Cruise and Beach Destinations
in the Caribbean, Mexico & Beyond

Alaska Cruise Bear Viewing Excursions

Cruise travelers can see bears at several wildlife facilities. Credit: Pixabay license
Cruise travelers can see bears at several wildlife facilities. Credit: Pixabay license

Alaska bear viewing excursions include seeing them in captivity or taking an expensive floatplane to their favorite gathering places.

If one creature symbolizes the Alaska wilderness, it’s the bear. Fortunately or unfortunately, bears don’t like to hang out by the cruise ship docks. And the cruise lines don’t want them there either.

So cruise visitors have to go looking for them, which is easier in the Alaska interior than on the Alaska coastline.

Anyone on a whale watching tour might see a bear or two on the shoreline and in the distance. We saw a few far away while touring Glacier Bay.

Otherwise, some of the Alaska cruise ports have bear viewing tours that may require expensive travel.

For example, one touring company listed a three-hour “Neets Bay Bear Adventure Floatplane Tour” in Ketchikan for $389 per person. Passengers go by floatplane to the Neets Bay Salmon Hatchery in Tongass National Forest to see black bears looking for salmon.

Visitors take a 25-minute flight to the bay, where they land and go to a viewing platform to watch bears fishing for salmon for 45 minutes.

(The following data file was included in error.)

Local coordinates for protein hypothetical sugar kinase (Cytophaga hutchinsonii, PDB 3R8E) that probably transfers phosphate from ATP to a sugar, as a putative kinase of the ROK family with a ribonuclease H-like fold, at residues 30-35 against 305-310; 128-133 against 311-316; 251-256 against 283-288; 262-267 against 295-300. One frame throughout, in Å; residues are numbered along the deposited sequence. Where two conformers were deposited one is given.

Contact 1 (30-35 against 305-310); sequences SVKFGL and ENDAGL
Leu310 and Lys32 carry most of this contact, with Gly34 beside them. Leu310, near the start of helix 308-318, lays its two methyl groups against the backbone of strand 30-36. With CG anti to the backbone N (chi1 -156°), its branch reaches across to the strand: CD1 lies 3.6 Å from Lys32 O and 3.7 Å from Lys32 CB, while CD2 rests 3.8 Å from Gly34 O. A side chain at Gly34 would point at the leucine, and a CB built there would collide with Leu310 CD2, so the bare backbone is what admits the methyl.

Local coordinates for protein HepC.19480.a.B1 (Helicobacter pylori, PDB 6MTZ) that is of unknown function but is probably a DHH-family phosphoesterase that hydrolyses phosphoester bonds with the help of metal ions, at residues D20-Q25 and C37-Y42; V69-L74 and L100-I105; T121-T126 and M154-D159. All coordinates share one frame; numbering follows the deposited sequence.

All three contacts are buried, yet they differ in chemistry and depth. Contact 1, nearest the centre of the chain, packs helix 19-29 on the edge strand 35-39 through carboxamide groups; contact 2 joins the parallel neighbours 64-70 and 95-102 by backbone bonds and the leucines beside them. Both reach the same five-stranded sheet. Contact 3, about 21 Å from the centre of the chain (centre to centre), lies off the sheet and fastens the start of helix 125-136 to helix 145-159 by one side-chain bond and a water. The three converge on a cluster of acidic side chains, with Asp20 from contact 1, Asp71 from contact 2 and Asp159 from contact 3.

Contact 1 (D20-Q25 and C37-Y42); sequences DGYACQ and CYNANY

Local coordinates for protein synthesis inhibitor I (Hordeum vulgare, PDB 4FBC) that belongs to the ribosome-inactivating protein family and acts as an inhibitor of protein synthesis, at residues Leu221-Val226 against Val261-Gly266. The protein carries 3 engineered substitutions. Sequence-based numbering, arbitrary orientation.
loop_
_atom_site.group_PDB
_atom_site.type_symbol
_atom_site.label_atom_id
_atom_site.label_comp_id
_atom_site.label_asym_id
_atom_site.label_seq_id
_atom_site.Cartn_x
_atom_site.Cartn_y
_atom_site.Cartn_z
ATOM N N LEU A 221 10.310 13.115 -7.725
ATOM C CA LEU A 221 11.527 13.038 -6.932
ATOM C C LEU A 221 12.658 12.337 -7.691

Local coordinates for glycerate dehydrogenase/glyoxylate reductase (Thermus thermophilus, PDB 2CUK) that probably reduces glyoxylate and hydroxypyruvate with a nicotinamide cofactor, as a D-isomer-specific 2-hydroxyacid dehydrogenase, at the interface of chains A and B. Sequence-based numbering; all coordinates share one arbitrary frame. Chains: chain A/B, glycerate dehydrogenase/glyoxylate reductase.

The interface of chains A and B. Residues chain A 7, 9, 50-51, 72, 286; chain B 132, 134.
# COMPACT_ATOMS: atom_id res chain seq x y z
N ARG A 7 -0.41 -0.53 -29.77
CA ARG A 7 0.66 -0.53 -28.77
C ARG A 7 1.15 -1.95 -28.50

Like whale watching, “wildlife sightings are not guaranteed” according to the tour companies.

For limited budgets, the smaller cruise port at Icy Strait Point has several “bear search tours” in combination with other activities such as food and brewery tours. Those excursions cost between $100 and $200 per person.

Otherwise, it is possible to see an occasional bear while hiking. Hikers are warned of course not to get too close to one.

Bear Watching in Captivity

Visitors with limited budgets or time can see bears in captivity—as long as the bears leave their hiding places. Several locations are available for Alaska cruise travelers.

Fortress of the Bear in Sitka is the only bear facility directly located at or near a cruise port. It is the best option for seeing bears in captivity during a cruise because of the number of bears at the facility. Visitors get within 25 feet of three populations of brown bears. Tickets are $15 for adults, $5 for children 7 to 18 and free for children under 7.

Alaska Wildlife Conservation Center is a facility about midway between Anchorage and the embarkation / debarkation cruise ports at Seward and Whittier. The center has both black and brown bears, which unfortunately we couldn’t see because they stayed in hiding.

Some shuttle buses include a stop at the center as part of the trip between Anchorage and the ports. Conservation center tickets are usually included as part of the shuttle transfer fee. Otherwise, tickets are $18 for adults, $14 for youth ages 5 to 17 and free for children age 4 and younger.

The Alaska Zoo, 4731 O’Malley Road, Anchorage, has black, brown and polar bears. Tickets are $15 for adults and $7 for children and teens 3 to 17.

Scott S. Bateman is a professional journalist who has traveled widely throughout the Caribbean and the Americas.
April 04, 2022